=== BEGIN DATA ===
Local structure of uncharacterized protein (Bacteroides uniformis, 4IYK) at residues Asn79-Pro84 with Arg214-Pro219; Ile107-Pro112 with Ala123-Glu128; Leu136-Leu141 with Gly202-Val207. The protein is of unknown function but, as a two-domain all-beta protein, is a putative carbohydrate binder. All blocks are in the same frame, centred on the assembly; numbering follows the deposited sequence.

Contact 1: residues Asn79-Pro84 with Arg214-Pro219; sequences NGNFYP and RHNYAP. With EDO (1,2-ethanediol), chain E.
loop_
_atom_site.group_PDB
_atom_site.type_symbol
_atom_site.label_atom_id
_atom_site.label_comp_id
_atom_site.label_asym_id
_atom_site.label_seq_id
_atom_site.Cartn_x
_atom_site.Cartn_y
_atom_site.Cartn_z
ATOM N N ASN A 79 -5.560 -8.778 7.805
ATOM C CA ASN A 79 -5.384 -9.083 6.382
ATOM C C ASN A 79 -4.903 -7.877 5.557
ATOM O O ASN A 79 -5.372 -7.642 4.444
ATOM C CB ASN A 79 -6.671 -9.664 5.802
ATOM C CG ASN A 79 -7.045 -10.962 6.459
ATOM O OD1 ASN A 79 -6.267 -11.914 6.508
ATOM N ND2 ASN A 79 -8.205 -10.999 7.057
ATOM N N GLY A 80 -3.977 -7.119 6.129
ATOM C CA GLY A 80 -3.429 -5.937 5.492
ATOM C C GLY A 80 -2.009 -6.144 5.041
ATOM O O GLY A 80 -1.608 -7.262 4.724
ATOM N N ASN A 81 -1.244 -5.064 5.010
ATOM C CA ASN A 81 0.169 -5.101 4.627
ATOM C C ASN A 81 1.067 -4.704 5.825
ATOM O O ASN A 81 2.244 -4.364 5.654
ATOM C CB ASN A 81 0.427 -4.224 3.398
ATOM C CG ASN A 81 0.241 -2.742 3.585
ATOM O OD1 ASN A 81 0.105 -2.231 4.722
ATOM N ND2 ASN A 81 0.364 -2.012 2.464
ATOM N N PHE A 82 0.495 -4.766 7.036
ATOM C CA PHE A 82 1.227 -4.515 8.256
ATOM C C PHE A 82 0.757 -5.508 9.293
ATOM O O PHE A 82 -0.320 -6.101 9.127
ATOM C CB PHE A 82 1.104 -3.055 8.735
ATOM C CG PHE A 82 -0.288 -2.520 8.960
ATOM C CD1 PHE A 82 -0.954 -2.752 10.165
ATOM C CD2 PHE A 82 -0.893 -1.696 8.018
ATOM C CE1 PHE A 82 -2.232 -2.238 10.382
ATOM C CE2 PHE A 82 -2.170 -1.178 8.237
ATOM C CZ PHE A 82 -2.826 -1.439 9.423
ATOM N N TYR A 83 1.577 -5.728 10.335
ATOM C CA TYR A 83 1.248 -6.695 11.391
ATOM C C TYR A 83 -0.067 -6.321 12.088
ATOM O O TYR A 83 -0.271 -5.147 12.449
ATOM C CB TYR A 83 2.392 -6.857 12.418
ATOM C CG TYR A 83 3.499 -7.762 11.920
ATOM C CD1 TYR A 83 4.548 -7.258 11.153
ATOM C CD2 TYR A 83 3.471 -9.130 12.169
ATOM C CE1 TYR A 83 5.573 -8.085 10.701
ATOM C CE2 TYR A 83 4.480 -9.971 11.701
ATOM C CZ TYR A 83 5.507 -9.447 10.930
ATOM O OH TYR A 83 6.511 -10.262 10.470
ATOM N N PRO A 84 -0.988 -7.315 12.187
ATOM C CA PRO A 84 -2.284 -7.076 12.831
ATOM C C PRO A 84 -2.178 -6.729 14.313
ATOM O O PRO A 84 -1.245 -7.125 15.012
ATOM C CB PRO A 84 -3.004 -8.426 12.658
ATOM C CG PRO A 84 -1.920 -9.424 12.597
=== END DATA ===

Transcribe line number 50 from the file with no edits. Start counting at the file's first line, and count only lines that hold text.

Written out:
ATOM C CD1 TYR A 83 4.548 -7.258 11.153